Media Stands Strong Against Chinese Communist Party’s Tight Control Over Public Opinion

August 27, 2005 Updated: August 25, 2015
(Liu Jin/AFP/Getty Images)


Recently, in response to the Chinese Communist Party’s (CCP) increased control over the media, people with integrity began to publicly express their dissenting opinions. On August 13, Asia Week disclosed that editors of The Beijing Economic Observer collectively resigned from their posts. Then on August 15, Li Datong, senior editor of the most influential youth publication–China Youth Daily, published a candid letter to the Chief Editor.

According to reports, editors from The Beijing Economic Observer collectively resigned to express their dissatisfaction in the suppression of accurate news by high-ranking CCP officials. Among the resigned were Xu Zhiyuan, Yu Wei, Shi Yan, Shao Yingbo, Huang Jixin and Zhang Fan, to name a few. Xu Zhiyuan is a well-known commentator in the Chinese journalistic circle. Others who resigned were also by and large members of the Commentary Division.

On August 15, Li Datong, who served 26 years as the editor of the column, “Freezing Point,” in the China Youth Daily, published a long letter with regards to the “China Youth Daily Editor and Journalists Assessment Regulation” formulated by Chief Editor Li Erliang. The letter states, “Without a doubt, the movement to enslave and vulgarize reporters of the China Youth Daily is in progress under your direction in name of the Editorial Committee And now, you are not even embarrassed to put it in print. This is indeed a rare exhibit of a government regulation attempting to subvert the spirit and value of Chinese youths.”

Li also revealed the contents of the regulation in his letter: “Whoever receives praise via written remarks of the Secretariat of the Central Committee of the Chinese Communist Youth League earns 80 points. Similarly, one is rewarded 120 points if praised in the written remarks of the officials in the Central Propaganda Department, 100 points if received positive written remarks from higher members in the National or Provincial Party Committee, and 80 points if praised in letters of members in the National or Provincial Party Committee. Furthermore, a bonus of 300 points is rewarded to reporters who receive positive written remarks from Central high-ranking officials above the Chinese Political Bureau. The Chief Editors from which the awarded articles are published will also be recognized and rewarded.”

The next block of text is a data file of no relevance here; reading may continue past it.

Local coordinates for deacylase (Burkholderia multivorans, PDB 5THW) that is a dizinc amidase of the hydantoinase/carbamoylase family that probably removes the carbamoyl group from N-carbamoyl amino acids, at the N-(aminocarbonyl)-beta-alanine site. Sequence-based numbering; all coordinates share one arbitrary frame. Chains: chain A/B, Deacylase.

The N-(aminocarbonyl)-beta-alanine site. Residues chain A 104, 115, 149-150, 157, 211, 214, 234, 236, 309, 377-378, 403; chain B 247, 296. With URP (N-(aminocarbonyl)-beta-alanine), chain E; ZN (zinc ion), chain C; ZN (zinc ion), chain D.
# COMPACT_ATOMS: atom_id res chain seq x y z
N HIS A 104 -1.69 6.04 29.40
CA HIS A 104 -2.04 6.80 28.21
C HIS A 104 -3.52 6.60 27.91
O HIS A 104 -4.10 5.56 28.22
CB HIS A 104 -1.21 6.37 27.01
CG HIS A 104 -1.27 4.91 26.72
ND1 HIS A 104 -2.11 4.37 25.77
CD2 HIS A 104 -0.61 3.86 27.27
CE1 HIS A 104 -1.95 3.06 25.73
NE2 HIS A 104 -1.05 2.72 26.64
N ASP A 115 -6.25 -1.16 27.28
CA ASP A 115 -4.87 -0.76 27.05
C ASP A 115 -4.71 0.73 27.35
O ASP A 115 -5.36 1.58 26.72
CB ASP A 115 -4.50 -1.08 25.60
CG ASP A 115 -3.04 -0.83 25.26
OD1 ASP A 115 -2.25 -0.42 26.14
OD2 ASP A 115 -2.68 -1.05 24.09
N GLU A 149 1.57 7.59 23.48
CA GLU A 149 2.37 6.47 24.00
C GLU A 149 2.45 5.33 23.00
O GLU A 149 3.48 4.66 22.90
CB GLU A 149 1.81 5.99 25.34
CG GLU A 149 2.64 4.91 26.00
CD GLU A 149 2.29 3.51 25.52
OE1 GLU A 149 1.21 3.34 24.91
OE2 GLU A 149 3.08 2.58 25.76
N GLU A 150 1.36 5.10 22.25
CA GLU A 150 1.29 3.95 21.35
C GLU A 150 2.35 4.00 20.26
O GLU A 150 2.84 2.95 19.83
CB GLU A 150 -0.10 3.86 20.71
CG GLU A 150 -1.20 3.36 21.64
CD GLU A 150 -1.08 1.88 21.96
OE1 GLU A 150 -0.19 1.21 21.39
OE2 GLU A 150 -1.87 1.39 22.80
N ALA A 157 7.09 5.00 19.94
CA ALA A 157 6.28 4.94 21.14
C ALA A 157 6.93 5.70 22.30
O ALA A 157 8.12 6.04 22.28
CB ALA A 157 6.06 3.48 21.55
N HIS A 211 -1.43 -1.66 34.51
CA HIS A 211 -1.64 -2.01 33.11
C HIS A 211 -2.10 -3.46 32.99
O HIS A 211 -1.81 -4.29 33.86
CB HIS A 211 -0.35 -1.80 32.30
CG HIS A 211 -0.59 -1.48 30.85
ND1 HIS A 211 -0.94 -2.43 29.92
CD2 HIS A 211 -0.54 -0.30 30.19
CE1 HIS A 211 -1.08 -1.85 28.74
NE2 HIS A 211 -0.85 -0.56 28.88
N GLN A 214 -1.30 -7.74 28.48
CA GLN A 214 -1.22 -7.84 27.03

Li believes that the new regulation demonstrates that political officials view newspaper agencies as a service catering to their needs. Newspapers will be rewarded if they comply with the officials’ demands and, likewise, punished if they expose the officials’ shortcomings.

The Director of the China Youth Daily Supplement–Lu Xiaoya said, “I was astonished when I saw the new proposal. It clearly states that the performance of each editor or journalist is assessed by the amount of praise or criticism received from political officials. This is unprecedented.”

Li Fang, the Editor of the column “Youth Topic,” was even more straightforward when he submitted his resignation letter on August 11. He said to Wang Hongyou, the President of the China Youth Daily, “I wish to work in a liberal atmosphere, yet I feel that freedom is gradually vanishing and can not be reversed in this workplace. I have decided to resign for I refuse to be Zhao Yong’s puppet.”

[1] “Freezing Point” is a very popular column in the China Youth Daily.

[2] Zhao Yong is the Secretary of the Central Committee of the Chinese Communist Youth League and is in charge of the China Youth Daily.